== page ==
Tribeca 2010 Review: THE DISAPPEARANCE OF ALICE CREED
This review was originally written on April 29th at the Tribeca Film Festival.
Director: J Blakeson
Writers: J Blakeson
Cast: Gemma Aterton, Eddie Marsan, Martin Compston
Studio: Anchor Bay Films
Given the fact that kidnapping for ransom has become a booming industry in some countries, you'd think by now there would at least be a few movies where everything actually goes according to plan. In THE DISAPPEARANCE OF ALICE CREED, that plan is well thought out and executed to perfection; well, at least the first part.
What makes J Blakeson's go around at how to muck up the art of the kidnap so compelling is seeing the meticulous process that goes into effect from the first frame. We are not introduced to Danny (Martin Compston) and Vic (Eddie Marsan) in these first scenes. We only see two men preparing to kidnap someone: lining a stolen van with plastic, sound proofing the walls of a bedroom, and going through an obsessive amount of wardrobe changes. Just when you think they might just be out to record a demo album, they throw a woman (Gemma Aterton) into the van, drive her to the studio-turned-dungeon and lock her away.
Up to now, they've acted flawlessly. But you can't have a perfect plan because NO one is perfect. We then get to know the two assailants who served prison time together with the older, more driven Vic seeming to be the plan's mastermind. Marsan's Vic doesn't seem to really believe the much younger, softer Danny is still fully on board and starts to get suspicious.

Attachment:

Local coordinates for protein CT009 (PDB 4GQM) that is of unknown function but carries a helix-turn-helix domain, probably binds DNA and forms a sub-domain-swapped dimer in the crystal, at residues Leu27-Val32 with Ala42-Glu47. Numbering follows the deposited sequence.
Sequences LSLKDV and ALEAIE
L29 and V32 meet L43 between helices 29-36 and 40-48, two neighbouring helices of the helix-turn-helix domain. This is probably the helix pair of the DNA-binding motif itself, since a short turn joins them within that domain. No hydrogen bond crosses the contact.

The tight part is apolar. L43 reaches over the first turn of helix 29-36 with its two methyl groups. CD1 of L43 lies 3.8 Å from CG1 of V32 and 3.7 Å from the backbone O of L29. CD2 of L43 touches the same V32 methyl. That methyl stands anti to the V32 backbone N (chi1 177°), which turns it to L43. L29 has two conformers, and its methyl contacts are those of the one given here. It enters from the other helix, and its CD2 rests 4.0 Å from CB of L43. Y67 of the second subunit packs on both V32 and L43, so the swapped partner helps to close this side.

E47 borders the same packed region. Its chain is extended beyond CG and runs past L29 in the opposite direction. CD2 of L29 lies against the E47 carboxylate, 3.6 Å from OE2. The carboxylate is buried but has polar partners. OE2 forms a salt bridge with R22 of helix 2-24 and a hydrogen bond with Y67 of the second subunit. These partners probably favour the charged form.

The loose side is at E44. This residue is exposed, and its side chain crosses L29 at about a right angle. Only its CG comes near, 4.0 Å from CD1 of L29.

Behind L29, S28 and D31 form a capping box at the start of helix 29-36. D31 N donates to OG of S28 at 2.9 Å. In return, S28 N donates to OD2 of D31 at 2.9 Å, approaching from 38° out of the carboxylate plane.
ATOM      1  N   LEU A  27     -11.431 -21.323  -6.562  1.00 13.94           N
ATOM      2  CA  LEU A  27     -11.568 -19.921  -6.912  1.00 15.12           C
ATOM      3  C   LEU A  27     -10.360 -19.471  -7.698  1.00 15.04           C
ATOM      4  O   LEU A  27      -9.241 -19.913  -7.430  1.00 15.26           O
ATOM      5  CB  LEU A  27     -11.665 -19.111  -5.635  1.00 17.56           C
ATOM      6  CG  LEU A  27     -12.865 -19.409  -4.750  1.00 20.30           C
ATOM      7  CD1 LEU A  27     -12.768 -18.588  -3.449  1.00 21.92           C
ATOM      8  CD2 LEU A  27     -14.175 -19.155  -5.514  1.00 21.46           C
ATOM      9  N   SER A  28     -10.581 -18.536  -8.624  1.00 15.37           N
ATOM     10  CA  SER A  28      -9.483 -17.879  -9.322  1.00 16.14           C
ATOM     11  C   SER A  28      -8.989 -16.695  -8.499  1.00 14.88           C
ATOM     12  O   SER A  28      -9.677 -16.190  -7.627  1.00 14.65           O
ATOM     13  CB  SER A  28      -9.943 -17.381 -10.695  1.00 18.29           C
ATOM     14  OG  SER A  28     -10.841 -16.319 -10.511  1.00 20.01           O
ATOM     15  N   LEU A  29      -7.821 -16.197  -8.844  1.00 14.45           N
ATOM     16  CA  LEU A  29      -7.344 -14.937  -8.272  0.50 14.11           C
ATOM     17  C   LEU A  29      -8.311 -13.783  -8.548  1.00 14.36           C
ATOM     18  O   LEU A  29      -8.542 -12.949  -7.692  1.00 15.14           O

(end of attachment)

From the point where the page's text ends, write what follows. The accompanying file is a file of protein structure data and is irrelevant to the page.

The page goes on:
Isn't this how most attempted kidnapping's turn out? It's the art of the double-cross in all of its devious glory and the partnership always gives way to one thing and one thing only - greed. How can you really trust that other person? If they're willing to go through with something as drastic as kidnapping a young woman, tying her up and humiliating her for money, what else are they capable or willing to do?
Alice herself might prove to be more than Danny and Vic bargained for as well which all leads to a glorious dance of outmaneuvering one another in a he said, she said game that is accented by the emotional intensity of the three lead performances. There's no co-star in ALICE CREED, all three actors have their moment to shine and each one does a marvelous job. We never see the wealthy father's dealings with the police or the ransom call. We only see what takes place in the room and that's electric enough.
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